April 24, 2013

Organic Methods of Pest Control Against Slugs, Flea Beetles, and Aphids

In case you have been wondering, the growing bok choy from the supermarket experiment has ended. They had seen too many days of cold and began to send up a flower stalk once the weather had warmed. So I dug the bok choy out of their pots and replaced them with mint plants from the store, the larger bok choy had a fantastic root system that filled its planter.
This sweet mint has a beautiful spearmint scent. I am going to let it get a bit bigger before harvesting its leaves.
This chocolate mint has the sweetest scent and I find the darker leaves very interesting. Once the mint plants get established in their pots, I will start dividing the plants to get as much mint as possible. Mint is probably too invasive to plant out in the garden in Kentucky, although it was never a problem in the desert when I had it planted in the flower beds with the other perennial herbs.

At night I go out and check on the outside potted plants to see if the eggshells are working against slugs. Looks like the slugs were still hanging out in the newly seeded pots, they were usually found just on the outside perimeter of the pots so it looks like the eggshells are keeping the slimy creatures at bay. But keeping them at bay just isn't enough for me. Even with all the eggshells I've been hoarding all winter for amending the soil, there certainly won't be enough eggshells to protect the whole garden.

So I headed to the home and garden store to pick up some diatomaceous earth which is an organic method of pest control. Food grade diatomaceous earth is an inert abrasive powder oftentimes used in toothpaste and it is supposed to damage exoskeletons of insects like flea beetles, Japanese beetles, squash bugs, and stink bugs by absorbing lipids and thus causing them to dry out and die. This product is also supposed to work for gastropods (slugs) as well as aphids. It is supposed to be harmless to earthworms which is a must. Since it affects most insects I plan on only applying it to the plants that are usually directly affected by these pests. This product will need to be reapplied after watering or a rainfall.

Since diatomaceous earth works by the physical action of dehydrating insects, it is a slow process. I cannot see using it where there is already an infestation of insects, especially since getting the product wet inactivates its drying action. Perhaps it will work as a preventative measure against the eggplant's nemesis, flea beetles.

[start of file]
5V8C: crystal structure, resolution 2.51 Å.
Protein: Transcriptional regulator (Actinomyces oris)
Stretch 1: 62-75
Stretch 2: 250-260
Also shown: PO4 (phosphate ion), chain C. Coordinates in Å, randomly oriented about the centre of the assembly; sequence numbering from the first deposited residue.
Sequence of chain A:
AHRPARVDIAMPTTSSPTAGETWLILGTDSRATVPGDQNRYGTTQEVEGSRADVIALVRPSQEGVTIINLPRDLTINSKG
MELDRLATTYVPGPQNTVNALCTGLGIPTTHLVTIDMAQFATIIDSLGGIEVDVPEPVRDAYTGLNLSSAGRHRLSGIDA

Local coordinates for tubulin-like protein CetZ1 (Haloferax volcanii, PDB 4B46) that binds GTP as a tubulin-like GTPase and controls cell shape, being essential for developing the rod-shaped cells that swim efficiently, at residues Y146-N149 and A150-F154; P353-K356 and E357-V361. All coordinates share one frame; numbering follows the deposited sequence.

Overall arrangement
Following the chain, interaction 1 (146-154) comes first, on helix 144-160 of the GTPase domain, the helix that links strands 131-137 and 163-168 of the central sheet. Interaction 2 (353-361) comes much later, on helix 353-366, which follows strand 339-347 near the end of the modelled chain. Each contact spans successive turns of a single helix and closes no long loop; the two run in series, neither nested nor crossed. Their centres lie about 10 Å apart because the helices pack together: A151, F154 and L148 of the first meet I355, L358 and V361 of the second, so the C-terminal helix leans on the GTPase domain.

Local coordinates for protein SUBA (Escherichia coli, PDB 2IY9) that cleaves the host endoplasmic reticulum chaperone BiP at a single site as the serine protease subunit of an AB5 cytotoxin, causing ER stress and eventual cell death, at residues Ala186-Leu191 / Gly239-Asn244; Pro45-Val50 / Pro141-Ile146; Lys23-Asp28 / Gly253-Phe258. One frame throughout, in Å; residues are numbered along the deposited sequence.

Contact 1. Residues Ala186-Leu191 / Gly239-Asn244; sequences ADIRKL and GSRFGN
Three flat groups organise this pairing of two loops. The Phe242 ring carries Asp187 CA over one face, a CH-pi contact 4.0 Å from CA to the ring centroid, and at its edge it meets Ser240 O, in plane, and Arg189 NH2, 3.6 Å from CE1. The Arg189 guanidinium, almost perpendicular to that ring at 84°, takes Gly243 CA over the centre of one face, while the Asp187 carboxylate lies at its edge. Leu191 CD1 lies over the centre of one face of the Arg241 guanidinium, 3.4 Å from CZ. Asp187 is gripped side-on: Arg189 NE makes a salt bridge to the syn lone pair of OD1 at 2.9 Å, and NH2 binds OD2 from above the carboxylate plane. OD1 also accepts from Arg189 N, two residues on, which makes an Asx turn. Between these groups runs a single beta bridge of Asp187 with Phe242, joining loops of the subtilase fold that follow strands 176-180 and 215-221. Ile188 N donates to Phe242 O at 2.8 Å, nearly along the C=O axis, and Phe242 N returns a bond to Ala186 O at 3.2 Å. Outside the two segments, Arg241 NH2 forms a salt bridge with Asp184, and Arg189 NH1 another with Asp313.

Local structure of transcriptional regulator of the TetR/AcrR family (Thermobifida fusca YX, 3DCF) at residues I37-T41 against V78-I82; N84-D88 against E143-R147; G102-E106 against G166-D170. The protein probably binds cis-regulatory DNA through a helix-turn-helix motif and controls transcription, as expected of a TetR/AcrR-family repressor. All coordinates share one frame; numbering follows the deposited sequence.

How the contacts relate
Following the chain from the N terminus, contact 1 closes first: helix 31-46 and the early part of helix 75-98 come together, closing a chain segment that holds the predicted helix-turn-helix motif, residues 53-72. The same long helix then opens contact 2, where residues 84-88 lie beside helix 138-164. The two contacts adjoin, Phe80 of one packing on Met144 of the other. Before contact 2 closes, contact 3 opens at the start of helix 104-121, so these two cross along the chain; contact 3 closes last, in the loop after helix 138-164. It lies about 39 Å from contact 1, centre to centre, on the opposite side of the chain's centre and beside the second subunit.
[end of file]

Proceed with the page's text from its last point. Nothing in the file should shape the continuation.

Sluggo is another organic method to use against slugs that works immediately, I used it on the bok choy planters and the very next day there were less slugs. Sluggo is a biodegradable slug bait pellet containing iron phosphate which is supposed to kill slugs. I ordered it off of Amazon. Once the garden is planted I will probably try to put the slug bait around the seedlings right before nightfall, since slugs mostly come out at night. Mostly.

The great thing about Sluggo is that it actually stops slugs from feeding right after they consume it and then they go off to die. Plus it's safe for wildlife, pets, and humans.

The cilantro is germinating ever so slowly. It has been more than 2 weeks and the cilantro is just finally starting to come up.
I cannot tell if this is the red bunching onion or garlic chives. One of the planters failed to sprout, I will just have to wait for them to grow up to figure it out.
The spinach seedlings are growing very well. I have directly seeded spinach in the ground every year we have lived in this house, and have never been able to harvest a single leaf because the slugs are such menace here. I finally got the bright idea of starting the spinach in pots.
So much spinach. Seeing them makes me downright giddy. The seedlings will need to be planted out in the garden soon, and then they will be protected with a nice sprinkling of Sluggo.

But for the time being, all the potted plants are sitting on a table in the back yard.

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